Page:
Doctors estimate that seven out of 10 people will be troubled by neck pain at some point in their lives. It’s important to clearly pinpoint the cause of your neck pain so that your healthcare practitioner can correctly diagnose whether it’s something to be concerned about.
Here, according to Harvard Medical School, are the seven most common cases of neck pain:
- Muscle pain. Stress or overexertion can cause and aching or sore neck. The neck muscles may develop hard knots that are tender to the touch, sometimes called trigger points. Applying heat or getting a massage may help relieve the symptoms.
- Muscle spasm. You may experience a sudden, powerful tightening of neck muscles and even turning your head can hurt. When you wake up with a painful, stiff neck, that’s likely a muscle spasm. It’s commonly due to a muscle injury but may be a response to a spinal disc or nerve problem. Gentle try to massage the area, apply an anti-inflammatory gel or take a hot shower. If the pain persists, seek medical help.
- Headaches. Tension headaches can spread to the back of the neck and usually feel dull or aching. Applying cold and heat compresses to the area. Another trick is to place two tennis balls on either side of the neck, just under the back of the head and gently massage from side to side.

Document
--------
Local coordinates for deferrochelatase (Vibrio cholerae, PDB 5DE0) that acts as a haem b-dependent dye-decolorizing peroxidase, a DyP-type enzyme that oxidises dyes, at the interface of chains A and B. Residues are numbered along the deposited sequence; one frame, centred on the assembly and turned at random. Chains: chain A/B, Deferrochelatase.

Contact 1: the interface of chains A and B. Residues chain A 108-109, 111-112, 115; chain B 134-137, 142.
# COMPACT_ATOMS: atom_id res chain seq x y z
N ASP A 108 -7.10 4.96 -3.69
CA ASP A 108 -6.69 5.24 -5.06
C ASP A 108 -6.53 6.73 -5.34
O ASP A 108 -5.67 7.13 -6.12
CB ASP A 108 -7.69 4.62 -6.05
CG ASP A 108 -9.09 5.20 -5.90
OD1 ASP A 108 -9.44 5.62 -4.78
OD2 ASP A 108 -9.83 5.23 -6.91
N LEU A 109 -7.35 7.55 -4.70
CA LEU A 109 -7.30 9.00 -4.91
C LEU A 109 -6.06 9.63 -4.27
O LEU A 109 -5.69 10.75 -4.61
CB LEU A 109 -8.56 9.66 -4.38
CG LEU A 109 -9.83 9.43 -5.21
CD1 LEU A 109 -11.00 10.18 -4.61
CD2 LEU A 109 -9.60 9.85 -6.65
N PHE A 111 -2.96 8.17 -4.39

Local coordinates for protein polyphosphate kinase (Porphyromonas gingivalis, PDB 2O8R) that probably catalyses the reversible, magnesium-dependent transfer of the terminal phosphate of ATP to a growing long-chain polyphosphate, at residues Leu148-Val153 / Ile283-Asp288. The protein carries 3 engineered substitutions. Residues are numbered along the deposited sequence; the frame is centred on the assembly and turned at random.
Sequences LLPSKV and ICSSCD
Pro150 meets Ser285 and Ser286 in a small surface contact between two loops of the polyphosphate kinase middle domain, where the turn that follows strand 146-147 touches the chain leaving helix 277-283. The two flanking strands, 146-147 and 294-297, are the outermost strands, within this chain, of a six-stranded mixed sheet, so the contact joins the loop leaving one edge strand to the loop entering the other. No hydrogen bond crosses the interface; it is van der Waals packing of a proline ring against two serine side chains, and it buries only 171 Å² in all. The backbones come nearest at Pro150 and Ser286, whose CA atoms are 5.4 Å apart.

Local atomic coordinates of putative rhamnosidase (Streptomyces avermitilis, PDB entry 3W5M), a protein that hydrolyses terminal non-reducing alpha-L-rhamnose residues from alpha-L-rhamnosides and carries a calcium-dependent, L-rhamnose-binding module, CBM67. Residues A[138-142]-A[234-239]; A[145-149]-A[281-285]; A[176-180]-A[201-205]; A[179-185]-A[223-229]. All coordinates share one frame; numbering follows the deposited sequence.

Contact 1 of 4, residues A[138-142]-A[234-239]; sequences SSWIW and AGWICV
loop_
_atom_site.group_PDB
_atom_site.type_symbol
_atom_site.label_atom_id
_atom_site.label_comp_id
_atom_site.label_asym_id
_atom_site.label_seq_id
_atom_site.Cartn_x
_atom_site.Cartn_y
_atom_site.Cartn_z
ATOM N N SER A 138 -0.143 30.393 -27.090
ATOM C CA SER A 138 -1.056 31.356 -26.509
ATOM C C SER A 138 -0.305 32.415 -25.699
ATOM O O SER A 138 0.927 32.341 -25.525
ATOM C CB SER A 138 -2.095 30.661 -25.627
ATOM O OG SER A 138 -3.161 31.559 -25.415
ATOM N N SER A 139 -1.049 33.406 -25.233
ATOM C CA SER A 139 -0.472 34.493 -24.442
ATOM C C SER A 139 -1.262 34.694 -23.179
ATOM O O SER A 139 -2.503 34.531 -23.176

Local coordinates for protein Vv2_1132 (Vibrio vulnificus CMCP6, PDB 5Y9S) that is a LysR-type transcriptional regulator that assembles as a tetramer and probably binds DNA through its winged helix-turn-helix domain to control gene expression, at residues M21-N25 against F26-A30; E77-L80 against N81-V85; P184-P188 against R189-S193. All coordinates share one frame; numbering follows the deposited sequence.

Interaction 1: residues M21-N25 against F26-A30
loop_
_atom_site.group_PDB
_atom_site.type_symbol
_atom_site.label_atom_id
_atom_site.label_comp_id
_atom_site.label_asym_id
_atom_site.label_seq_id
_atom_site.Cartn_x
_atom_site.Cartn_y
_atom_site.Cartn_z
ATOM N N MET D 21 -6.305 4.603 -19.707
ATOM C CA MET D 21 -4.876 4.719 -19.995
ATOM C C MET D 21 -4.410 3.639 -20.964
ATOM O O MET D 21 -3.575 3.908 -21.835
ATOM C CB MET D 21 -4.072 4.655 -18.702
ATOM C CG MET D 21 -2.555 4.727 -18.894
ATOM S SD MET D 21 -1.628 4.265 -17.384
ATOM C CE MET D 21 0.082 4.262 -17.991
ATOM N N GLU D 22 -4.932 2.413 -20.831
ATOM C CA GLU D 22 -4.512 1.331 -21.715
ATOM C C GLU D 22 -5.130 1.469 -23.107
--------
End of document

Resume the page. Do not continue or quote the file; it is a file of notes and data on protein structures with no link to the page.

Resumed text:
- Nerve pain. Sharp, severe pain that feels like pins and needles may be coming from the roots of the spinal nerves. The pain may shoot down the arm or even to the hand. Try to rest and take an anti-inflammatory medication. If needed, see your doctor who may prescribe physical therapy.
- Facet joint pain. Sharp, deep or aching pain may indicate that the facet joints of the vertebrae have deteriorated due to aging or arthritis. The pain can radiate to the shoulders, arms and head. Conservative treatment involves rest and medication but you may want to see your doctor for other recommendations.
- Referred pain. Sometimes your pain in the neck actually originates from another part of the body. For example, neck pain that gets worse with exertion may be due to a heart problem. Neck pain that occurs when you eat may indicate a problem with your esophagus. See your doctor if the pain is consistent and interfering with your daily life.
- Bone pain. Pain and tenderness in the upper or cervical area of the vertebrae is far less common than neck pain emanating from soft tissue. Bone pain needs medical attention because it could signal a serious health problem.
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